Tackling is critical. Ventrell Miller was all over the field, finishing the game with 15 tackles including a sack. Brenton Cox Jr. had eight tackles, a sack and a batted down pass that freshman Gervon Dexter intercepted. By the second half, Ole Miss was doubling Cox on every play. So, someone else is going to have to prove capable of creating havoc off the edge or opponents will know going into a game that if you take Cox out of the picture the Gators get no pressure.
The tackling has to improve. The play in the secondary has to improve. There were far too many missed assignments. Instead of attacking too many players were reactive and Ole Miss has too many fast, explosive players for reactive defenses to work well.
The important thing Saturday was Florida got the win, but it was a win that left so much to be desired on the defensive side of the ball. So much needs to improve this week. Defensive coordinator Todd Grantham and his staff have their work cut out.
“I know Todd and the staff are going to do a great job and I know our leadership on defense probably not pleased - not the coaching, the player leadership on defense not pleased - with our total performance on the day,” Mullen said. “I think those guys need to step up and get that improved from week one to week two.”
What Mullen explained does make plenty of sense. No matter how exotic the offenses get, no matter how big and fast the players are, the game still comes down to blocking and tackling. Teams that can block and tackle win far more often than they lose. This is a Florida team that has the talent on the defensive side of the football to be elite. They didn’t show it Saturday against Ole Miss but this is a case where one game shouldn’t tell the story for whole season.
Is the Ole Miss production on offense a shot across the Florida defensive unit’s bow? Absolutely. This is a wakeup call that cannot be ignored but there are factors that tell you this is more likely an aberration than the norm. Missing players. Not enough tacking in practice. First game of the season and it was on the road. There are plenty of areas that need to be cleaned up and plenty enough film to point out the shortcomings.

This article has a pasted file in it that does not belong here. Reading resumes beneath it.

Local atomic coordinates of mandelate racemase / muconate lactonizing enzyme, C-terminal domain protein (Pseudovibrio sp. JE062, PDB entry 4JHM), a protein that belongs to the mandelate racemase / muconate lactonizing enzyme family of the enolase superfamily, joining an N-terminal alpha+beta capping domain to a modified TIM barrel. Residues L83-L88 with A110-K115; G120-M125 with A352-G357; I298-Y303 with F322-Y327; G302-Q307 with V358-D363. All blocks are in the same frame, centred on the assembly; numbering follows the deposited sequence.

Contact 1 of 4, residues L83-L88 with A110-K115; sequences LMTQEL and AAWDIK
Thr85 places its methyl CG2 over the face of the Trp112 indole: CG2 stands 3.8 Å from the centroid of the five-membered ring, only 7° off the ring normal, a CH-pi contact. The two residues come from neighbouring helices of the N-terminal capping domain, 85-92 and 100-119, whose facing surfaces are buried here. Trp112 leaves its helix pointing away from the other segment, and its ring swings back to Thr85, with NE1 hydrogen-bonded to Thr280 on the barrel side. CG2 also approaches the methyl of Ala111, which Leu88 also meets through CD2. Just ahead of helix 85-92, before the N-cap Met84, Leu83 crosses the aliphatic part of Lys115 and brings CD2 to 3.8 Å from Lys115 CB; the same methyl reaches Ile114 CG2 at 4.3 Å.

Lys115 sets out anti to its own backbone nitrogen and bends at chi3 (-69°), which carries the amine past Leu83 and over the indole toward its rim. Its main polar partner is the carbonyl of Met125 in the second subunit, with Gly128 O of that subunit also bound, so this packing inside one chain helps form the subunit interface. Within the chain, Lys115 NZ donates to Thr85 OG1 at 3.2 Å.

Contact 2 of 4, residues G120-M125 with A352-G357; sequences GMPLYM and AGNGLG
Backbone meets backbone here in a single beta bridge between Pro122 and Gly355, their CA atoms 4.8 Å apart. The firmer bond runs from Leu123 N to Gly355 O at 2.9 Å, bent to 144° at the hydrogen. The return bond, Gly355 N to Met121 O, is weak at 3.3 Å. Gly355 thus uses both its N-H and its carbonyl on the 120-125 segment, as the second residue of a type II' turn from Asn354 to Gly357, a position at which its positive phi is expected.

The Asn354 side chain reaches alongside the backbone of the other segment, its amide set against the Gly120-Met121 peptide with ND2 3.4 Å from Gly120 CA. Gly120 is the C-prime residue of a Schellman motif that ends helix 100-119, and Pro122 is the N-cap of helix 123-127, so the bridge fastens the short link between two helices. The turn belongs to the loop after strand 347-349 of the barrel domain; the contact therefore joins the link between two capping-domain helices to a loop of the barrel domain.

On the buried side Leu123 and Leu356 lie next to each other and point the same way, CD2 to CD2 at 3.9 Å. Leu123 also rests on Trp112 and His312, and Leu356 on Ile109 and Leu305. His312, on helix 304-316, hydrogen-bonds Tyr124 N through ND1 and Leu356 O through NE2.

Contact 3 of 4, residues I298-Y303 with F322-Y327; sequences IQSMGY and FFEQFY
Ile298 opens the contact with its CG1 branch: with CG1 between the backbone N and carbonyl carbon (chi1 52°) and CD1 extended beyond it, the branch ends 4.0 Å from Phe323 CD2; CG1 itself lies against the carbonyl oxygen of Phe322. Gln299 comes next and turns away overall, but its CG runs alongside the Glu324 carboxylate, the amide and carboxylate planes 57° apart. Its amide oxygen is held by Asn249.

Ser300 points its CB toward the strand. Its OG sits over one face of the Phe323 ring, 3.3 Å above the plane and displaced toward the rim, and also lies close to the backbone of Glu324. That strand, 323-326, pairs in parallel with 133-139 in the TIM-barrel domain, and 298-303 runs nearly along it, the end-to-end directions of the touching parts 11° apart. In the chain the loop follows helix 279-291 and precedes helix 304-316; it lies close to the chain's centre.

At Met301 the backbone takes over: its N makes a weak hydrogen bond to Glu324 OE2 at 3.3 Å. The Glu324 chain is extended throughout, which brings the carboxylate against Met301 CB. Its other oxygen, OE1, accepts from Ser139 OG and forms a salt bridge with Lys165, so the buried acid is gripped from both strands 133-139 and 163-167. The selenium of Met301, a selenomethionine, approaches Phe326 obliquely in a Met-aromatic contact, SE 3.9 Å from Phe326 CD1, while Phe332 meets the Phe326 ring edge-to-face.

It is often said that the greatest improvement for a team during a football season is the time between the first game and the second. South Carolina comes to Gainesville this week and the Gamecocks don’t have nearly the firepower the Gators saw in Oxford nor do they have a quarterback anywhere close to the capability of Matt Corral. Still, they have some players with ability and they will come in with an emotional edge because of Will Muschamp. Don’t think for a second that the Gamecocks won’t want to do a number on the Gators. Muschamp won’t mention it to his troops that Florida is the school that fired him in 2014, but his players know. Say what you will about Muschamp, but players love him and are intensely loyal. They will want more than anything to hand Muschamp a Gator hide next Saturday. So color South Carolina dangerous.
And color Florida a team that needs to come out next Saturday in Gainesville playing defense like a team with its hair on fire. Figure the offense will more than do its part. The talent is there on defense. Next week the talent needs to show up and play.